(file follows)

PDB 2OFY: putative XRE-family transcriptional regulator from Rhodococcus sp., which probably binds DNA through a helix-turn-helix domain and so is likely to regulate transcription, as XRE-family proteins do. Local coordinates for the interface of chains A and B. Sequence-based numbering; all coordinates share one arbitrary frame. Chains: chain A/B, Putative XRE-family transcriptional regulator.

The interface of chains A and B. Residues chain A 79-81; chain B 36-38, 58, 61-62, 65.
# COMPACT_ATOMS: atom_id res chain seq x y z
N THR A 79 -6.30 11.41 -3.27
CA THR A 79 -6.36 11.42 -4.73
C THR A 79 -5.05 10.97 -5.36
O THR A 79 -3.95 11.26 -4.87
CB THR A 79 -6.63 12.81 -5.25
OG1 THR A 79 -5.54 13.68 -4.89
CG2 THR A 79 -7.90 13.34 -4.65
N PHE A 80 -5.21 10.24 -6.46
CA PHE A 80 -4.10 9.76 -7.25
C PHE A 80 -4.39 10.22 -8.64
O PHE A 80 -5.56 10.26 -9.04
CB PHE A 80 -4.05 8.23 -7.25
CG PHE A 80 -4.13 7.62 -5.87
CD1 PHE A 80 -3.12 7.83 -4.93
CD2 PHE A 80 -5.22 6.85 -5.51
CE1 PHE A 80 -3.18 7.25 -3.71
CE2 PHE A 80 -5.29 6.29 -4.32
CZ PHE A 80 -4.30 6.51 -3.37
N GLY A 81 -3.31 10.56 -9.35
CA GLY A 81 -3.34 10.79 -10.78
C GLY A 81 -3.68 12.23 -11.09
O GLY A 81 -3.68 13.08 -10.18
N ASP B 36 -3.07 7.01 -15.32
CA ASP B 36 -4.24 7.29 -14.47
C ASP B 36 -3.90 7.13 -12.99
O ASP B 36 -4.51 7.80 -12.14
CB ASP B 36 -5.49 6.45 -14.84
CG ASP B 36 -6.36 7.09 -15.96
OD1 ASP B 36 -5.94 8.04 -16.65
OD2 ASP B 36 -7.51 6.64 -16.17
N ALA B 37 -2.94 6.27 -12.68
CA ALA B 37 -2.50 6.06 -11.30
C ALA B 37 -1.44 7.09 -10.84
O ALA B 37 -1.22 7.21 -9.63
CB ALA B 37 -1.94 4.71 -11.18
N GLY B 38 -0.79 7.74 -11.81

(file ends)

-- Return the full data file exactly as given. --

PDB 2OFY: putative XRE-family transcriptional regulator from Rhodococcus sp., which probably binds DNA through a helix-turn-helix domain and so is likely to regulate transcription, as XRE-family proteins do. Local coordinates for the interface of chains A and B. Sequence-based numbering; all coordinates share one arbitrary frame. Chains: chain A/B, Putative XRE-family transcriptional regulator.

The interface of chains A and B. Residues chain A 79-81; chain B 36-38, 58, 61-62, 65.
# COMPACT_ATOMS: atom_id res chain seq x y z
N THR A 79 -6.30 11.41 -3.27
CA THR A 79 -6.36 11.42 -4.73
C THR A 79 -5.05 10.97 -5.36
O THR A 79 -3.95 11.26 -4.87
CB THR A 79 -6.63 12.81 -5.25
OG1 THR A 79 -5.54 13.68 -4.89
CG2 THR A 79 -7.90 13.34 -4.65
N PHE A 80 -5.21 10.24 -6.46
CA PHE A 80 -4.10 9.76 -7.25
C PHE A 80 -4.39 10.22 -8.64
O PHE A 80 -5.56 10.26 -9.04
CB PHE A 80 -4.05 8.23 -7.25
CG PHE A 80 -4.13 7.62 -5.87
CD1 PHE A 80 -3.12 7.83 -4.93
CD2 PHE A 80 -5.22 6.85 -5.51
CE1 PHE A 80 -3.18 7.25 -3.71
CE2 PHE A 80 -5.29 6.29 -4.32
CZ PHE A 80 -4.30 6.51 -3.37
N GLY A 81 -3.31 10.56 -9.35
CA GLY A 81 -3.34 10.79 -10.78
C GLY A 81 -3.68 12.23 -11.09
O GLY A 81 -3.68 13.08 -10.18
N ASP B 36 -3.07 7.01 -15.32
CA ASP B 36 -4.24 7.29 -14.47
C ASP B 36 -3.90 7.13 -12.99
O ASP B 36 -4.51 7.80 -12.14
CB ASP B 36 -5.49 6.45 -14.84
CG ASP B 36 -6.36 7.09 -15.96
OD1 ASP B 36 -5.94 8.04 -16.65
OD2 ASP B 36 -7.51 6.64 -16.17
N ALA B 37 -2.94 6.27 -12.68
CA ALA B 37 -2.50 6.06 -11.30
C ALA B 37 -1.44 7.09 -10.84
O ALA B 37 -1.22 7.21 -9.63
CB ALA B 37 -1.94 4.71 -11.18
N GLY B 38 -0.79 7.74 -11.81